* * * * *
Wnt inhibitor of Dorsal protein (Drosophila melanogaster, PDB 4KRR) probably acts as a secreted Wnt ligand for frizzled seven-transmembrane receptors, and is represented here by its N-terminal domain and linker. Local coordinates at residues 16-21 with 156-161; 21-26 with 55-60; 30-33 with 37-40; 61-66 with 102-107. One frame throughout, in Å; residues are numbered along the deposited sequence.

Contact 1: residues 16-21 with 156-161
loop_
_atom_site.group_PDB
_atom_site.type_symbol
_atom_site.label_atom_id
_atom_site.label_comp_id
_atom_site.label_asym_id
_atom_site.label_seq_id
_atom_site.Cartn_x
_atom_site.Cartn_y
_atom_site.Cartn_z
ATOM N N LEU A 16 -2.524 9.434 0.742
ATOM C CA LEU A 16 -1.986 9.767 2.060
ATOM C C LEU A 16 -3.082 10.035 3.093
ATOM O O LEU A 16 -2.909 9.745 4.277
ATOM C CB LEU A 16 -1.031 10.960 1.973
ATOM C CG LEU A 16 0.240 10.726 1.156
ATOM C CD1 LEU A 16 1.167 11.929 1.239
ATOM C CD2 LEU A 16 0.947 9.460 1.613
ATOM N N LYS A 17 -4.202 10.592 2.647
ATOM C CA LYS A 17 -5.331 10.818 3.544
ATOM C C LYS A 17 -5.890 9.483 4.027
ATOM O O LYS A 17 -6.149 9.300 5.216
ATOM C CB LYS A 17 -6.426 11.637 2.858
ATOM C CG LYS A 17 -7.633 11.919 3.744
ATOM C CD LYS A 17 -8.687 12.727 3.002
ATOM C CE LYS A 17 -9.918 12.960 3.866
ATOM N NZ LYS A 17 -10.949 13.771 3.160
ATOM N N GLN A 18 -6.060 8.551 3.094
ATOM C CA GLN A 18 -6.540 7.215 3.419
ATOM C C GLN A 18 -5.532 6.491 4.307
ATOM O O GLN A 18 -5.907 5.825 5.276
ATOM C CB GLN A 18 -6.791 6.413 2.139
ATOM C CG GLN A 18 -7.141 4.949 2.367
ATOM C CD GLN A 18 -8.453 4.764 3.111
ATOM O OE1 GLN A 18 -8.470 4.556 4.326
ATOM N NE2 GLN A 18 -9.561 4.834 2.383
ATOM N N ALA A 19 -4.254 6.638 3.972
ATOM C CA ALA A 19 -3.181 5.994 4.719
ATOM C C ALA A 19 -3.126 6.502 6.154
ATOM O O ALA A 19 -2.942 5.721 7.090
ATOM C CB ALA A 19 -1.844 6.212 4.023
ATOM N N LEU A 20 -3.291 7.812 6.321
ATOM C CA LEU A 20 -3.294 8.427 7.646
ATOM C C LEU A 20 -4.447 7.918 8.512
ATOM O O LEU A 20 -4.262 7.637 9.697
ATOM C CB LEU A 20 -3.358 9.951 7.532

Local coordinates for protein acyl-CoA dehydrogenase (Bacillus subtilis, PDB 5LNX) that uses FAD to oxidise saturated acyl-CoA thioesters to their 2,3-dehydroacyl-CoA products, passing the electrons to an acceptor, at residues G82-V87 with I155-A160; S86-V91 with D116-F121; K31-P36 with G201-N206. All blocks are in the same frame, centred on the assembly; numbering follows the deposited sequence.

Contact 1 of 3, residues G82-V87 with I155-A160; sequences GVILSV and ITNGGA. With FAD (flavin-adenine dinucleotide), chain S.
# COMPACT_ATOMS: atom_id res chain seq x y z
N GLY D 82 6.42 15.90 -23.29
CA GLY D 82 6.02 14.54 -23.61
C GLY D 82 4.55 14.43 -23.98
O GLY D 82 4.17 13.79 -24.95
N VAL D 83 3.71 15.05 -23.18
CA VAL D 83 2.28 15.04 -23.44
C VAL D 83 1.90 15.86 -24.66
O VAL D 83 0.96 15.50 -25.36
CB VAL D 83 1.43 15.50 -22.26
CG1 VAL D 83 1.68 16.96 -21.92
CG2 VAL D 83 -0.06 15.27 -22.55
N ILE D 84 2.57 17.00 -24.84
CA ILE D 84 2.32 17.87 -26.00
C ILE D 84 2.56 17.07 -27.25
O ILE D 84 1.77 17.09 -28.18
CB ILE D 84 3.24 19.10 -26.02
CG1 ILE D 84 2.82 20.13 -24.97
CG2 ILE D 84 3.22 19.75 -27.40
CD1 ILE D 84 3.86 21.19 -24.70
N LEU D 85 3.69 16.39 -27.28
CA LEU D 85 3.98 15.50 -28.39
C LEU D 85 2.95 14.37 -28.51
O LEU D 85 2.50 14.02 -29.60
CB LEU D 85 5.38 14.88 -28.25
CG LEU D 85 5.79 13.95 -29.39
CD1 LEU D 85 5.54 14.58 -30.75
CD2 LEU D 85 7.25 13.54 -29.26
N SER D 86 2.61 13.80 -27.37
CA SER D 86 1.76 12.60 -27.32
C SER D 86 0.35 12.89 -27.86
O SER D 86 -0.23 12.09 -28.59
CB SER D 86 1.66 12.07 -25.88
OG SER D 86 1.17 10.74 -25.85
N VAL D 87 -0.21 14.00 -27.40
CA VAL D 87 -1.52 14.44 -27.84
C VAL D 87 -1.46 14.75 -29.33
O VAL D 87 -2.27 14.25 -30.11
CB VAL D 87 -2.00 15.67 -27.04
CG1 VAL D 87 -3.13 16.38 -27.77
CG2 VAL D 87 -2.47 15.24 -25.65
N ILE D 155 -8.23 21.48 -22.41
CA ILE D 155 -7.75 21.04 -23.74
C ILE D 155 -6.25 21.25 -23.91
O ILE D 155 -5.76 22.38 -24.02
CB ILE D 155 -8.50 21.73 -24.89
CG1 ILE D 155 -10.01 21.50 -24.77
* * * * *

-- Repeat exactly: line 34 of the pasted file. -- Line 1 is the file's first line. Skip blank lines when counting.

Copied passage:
ATOM C CB GLN A 18 -6.791 6.413 2.139